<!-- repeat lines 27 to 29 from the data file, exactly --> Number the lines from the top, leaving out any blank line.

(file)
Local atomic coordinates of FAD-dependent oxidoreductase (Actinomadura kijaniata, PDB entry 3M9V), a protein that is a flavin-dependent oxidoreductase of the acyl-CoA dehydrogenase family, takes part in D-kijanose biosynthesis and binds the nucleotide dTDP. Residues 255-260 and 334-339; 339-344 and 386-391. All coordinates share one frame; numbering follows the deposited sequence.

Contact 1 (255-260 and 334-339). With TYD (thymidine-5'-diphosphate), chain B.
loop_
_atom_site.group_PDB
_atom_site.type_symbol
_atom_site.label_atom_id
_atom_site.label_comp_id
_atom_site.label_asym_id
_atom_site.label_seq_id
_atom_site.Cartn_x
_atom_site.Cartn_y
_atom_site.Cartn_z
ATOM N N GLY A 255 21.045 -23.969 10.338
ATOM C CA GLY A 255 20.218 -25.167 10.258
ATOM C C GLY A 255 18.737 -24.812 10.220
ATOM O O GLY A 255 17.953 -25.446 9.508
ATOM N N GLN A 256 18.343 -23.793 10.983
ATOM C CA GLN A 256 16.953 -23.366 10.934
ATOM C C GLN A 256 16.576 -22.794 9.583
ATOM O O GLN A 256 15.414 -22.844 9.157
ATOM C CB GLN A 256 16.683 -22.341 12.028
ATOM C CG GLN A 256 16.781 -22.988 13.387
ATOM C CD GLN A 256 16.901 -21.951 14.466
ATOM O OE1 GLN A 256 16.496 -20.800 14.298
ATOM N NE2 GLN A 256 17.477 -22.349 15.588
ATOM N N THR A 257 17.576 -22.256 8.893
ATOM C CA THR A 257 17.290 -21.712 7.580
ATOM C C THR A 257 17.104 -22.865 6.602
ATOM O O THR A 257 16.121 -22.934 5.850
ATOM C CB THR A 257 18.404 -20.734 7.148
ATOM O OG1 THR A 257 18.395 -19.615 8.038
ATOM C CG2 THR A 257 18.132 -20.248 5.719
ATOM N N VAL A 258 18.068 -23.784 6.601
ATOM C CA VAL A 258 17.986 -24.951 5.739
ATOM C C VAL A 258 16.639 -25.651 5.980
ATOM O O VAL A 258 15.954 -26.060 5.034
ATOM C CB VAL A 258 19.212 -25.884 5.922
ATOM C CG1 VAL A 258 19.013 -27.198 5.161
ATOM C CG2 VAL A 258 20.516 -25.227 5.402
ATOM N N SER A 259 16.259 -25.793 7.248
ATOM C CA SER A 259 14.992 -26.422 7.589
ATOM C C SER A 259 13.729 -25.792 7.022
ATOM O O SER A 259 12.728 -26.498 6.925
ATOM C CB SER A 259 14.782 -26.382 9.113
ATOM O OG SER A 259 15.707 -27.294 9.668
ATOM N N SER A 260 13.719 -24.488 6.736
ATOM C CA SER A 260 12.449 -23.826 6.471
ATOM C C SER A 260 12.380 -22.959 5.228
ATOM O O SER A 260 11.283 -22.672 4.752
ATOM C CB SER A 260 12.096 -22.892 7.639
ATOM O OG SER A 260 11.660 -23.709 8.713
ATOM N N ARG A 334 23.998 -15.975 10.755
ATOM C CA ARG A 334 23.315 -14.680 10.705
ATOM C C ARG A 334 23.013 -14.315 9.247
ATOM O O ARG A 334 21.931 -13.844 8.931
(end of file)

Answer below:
ATOM C CA THR A 257 17.290 -21.712 7.580
ATOM C C THR A 257 17.104 -22.865 6.602
ATOM O O THR A 257 16.121 -22.934 5.850